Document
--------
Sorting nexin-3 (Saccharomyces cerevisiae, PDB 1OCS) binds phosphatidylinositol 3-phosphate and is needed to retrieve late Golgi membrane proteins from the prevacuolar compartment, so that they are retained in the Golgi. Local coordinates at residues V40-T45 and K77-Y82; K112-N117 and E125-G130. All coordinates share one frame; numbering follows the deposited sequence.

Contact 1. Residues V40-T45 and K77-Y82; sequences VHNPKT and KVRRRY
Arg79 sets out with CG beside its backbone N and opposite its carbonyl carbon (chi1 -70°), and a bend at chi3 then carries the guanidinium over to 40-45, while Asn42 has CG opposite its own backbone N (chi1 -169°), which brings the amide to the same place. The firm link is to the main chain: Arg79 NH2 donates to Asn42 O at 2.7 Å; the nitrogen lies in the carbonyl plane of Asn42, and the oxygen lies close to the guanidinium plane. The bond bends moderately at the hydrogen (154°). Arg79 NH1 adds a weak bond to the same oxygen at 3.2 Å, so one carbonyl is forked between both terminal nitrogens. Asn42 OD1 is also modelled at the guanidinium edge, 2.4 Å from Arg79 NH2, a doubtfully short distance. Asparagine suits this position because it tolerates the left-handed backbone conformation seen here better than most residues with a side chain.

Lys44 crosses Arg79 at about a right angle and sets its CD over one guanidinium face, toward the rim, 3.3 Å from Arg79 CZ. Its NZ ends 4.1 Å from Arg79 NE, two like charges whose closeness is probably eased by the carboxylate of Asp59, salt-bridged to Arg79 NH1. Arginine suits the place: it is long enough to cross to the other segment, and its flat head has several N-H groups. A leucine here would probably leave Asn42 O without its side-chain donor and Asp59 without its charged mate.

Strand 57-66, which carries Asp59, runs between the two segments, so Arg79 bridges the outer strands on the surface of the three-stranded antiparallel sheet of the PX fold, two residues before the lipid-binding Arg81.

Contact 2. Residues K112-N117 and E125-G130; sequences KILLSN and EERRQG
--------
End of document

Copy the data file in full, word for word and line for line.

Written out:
Sorting nexin-3 (Saccharomyces cerevisiae, PDB 1OCS) binds phosphatidylinositol 3-phosphate and is needed to retrieve late Golgi membrane proteins from the prevacuolar compartment, so that they are retained in the Golgi. Local coordinates at residues V40-T45 and K77-Y82; K112-N117 and E125-G130. All coordinates share one frame; numbering follows the deposited sequence.

Contact 1. Residues V40-T45 and K77-Y82; sequences VHNPKT and KVRRRY
Arg79 sets out with CG beside its backbone N and opposite its carbonyl carbon (chi1 -70°), and a bend at chi3 then carries the guanidinium over to 40-45, while Asn42 has CG opposite its own backbone N (chi1 -169°), which brings the amide to the same place. The firm link is to the main chain: Arg79 NH2 donates to Asn42 O at 2.7 Å; the nitrogen lies in the carbonyl plane of Asn42, and the oxygen lies close to the guanidinium plane. The bond bends moderately at the hydrogen (154°). Arg79 NH1 adds a weak bond to the same oxygen at 3.2 Å, so one carbonyl is forked between both terminal nitrogens. Asn42 OD1 is also modelled at the guanidinium edge, 2.4 Å from Arg79 NH2, a doubtfully short distance. Asparagine suits this position because it tolerates the left-handed backbone conformation seen here better than most residues with a side chain.

Lys44 crosses Arg79 at about a right angle and sets its CD over one guanidinium face, toward the rim, 3.3 Å from Arg79 CZ. Its NZ ends 4.1 Å from Arg79 NE, two like charges whose closeness is probably eased by the carboxylate of Asp59, salt-bridged to Arg79 NH1. Arginine suits the place: it is long enough to cross to the other segment, and its flat head has several N-H groups. A leucine here would probably leave Asn42 O without its side-chain donor and Asp59 without its charged mate.

Strand 57-66, which carries Asp59, runs between the two segments, so Arg79 bridges the outer strands on the surface of the three-stranded antiparallel sheet of the PX fold, two residues before the lipid-binding Arg81.

Contact 2. Residues K112-N117 and E125-G130; sequences KILLSN and EERRQG